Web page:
19 of 22 people found the following review helpful
Interesting but we've been her before...,
This review is from: The Secret of Crickley Hall (Hardcover)This latest novel is a very traditional ghost story that borders on being cliched, but is kept interesting by Herbert's fertile imagination, and captivating writing style.
I have always enjoyed reading Herbert's work since the mid 80s when I came across him as a teenager. He peaked during this period with classics like Shrine, The Magic Cottage and Haunted. But since then he seems to have got stuck on the famous writer treadmill, churning out much the same formula each time, but with different settings.
There have been a few exceptions - Ghosts of Sleath and Others were atmoshpheric and original, but with this latest it just felt as an old Herbert fan that we've been here just too many times before.
The themes of ghosts being 'trapped' moving over to the other side was one of the main themes of his last book Nobody True and the haunted house scenario he covered in The Magic Cottage and Haunted.
What saves the book is the relentless atmosphere and tension Herbert builds around the house - a former orphanage with a murky past, the creepy cellar with its disused well, old toys in the dormitory from the 1940s. But much of the writing here is repetitive and frankly rather dull. Too many of the earlier chapters end with just a creepy sound, footsteps, or a cellar door opening, but then nothing more. I was hoping some ghost would just jump out of a cupboard and throttle one of the family members just to get the plot moving!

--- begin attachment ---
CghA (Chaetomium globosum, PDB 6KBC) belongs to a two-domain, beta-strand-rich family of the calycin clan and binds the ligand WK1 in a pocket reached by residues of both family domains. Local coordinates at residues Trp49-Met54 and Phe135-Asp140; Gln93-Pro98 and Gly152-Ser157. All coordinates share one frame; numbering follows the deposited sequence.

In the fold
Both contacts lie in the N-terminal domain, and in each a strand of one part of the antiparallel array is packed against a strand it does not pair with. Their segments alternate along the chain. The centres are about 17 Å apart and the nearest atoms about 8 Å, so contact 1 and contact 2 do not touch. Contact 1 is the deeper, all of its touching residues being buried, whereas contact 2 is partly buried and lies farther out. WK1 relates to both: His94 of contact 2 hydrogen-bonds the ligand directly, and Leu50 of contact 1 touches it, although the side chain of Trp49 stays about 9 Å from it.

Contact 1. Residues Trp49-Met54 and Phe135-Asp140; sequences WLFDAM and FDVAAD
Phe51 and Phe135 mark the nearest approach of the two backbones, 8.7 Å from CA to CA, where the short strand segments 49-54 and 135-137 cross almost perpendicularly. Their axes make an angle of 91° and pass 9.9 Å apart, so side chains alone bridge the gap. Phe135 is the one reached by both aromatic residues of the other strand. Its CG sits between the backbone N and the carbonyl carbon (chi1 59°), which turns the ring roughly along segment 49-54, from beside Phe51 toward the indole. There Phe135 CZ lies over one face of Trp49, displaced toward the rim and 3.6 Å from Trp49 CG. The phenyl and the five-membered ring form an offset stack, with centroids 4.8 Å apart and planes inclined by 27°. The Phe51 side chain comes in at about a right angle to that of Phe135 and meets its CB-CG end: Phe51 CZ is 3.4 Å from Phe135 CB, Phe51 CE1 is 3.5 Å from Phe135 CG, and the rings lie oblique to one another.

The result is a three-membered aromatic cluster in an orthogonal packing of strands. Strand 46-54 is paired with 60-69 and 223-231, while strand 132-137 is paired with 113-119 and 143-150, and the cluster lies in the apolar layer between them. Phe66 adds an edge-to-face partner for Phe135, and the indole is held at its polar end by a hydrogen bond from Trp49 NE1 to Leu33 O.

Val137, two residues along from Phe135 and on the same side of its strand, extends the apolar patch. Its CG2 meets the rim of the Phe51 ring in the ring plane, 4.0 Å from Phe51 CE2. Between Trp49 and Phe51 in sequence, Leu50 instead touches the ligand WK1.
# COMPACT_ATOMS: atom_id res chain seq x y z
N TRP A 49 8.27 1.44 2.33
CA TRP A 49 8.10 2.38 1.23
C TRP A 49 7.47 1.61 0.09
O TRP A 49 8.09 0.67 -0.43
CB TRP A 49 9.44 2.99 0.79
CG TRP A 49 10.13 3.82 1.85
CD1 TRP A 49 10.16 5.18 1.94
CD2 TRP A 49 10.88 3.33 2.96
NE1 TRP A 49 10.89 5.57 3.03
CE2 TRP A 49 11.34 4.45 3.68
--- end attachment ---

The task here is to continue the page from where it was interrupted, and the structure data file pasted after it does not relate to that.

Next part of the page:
The family are very two dimensional in the story, with little room for character development - and the back story of them moving to the house after a bereavement I found a bit depressing, perhaps it is hard to write about this subject unless you have experienced that kind of tragedy first hand. This applies to the main character of Gabe who is supposed to be American - Herbert just doesn't convince here.
The characters from the past are much more interesting, from the schoolmaster Cribben, to Stafford the sadistic schoolboy informer.
If you want to read a classic ghost story in a modern setting, then this is a good place to start, but many Herbert fans may feel he has done this kind of story much more effectively before...